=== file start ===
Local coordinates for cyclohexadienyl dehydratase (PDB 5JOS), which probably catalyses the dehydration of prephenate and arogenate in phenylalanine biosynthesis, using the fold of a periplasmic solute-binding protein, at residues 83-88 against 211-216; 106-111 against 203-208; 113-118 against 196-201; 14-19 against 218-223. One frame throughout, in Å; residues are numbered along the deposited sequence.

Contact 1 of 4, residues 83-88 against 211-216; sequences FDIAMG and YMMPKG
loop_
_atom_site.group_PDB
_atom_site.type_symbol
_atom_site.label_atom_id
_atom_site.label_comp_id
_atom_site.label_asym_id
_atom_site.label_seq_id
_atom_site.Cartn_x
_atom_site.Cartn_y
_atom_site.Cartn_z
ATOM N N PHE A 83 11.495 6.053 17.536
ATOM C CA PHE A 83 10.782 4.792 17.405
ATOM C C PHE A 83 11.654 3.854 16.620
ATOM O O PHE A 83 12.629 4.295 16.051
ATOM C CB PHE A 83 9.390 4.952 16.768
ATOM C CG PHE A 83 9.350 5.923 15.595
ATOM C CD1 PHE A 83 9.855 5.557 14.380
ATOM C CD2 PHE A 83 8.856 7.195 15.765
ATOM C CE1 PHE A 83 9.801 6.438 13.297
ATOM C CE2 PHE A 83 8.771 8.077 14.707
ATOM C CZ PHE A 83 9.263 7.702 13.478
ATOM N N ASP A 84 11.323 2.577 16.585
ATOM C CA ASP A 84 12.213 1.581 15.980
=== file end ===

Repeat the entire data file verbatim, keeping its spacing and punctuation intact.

Local coordinates for cyclohexadienyl dehydratase (PDB 5JOS), which probably catalyses the dehydration of prephenate and arogenate in phenylalanine biosynthesis, using the fold of a periplasmic solute-binding protein, at residues 83-88 against 211-216; 106-111 against 203-208; 113-118 against 196-201; 14-19 against 218-223. One frame throughout, in Å; residues are numbered along the deposited sequence.

Contact 1 of 4, residues 83-88 against 211-216; sequences FDIAMG and YMMPKG
loop_
_atom_site.group_PDB
_atom_site.type_symbol
_atom_site.label_atom_id
_atom_site.label_comp_id
_atom_site.label_asym_id
_atom_site.label_seq_id
_atom_site.Cartn_x
_atom_site.Cartn_y
_atom_site.Cartn_z
ATOM N N PHE A 83 11.495 6.053 17.536
ATOM C CA PHE A 83 10.782 4.792 17.405
ATOM C C PHE A 83 11.654 3.854 16.620
ATOM O O PHE A 83 12.629 4.295 16.051
ATOM C CB PHE A 83 9.390 4.952 16.768
ATOM C CG PHE A 83 9.350 5.923 15.595
ATOM C CD1 PHE A 83 9.855 5.557 14.380
ATOM C CD2 PHE A 83 8.856 7.195 15.765
ATOM C CE1 PHE A 83 9.801 6.438 13.297
ATOM C CE2 PHE A 83 8.771 8.077 14.707
ATOM C CZ PHE A 83 9.263 7.702 13.478
ATOM N N ASP A 84 11.323 2.577 16.585
ATOM C CA ASP A 84 12.213 1.581 15.980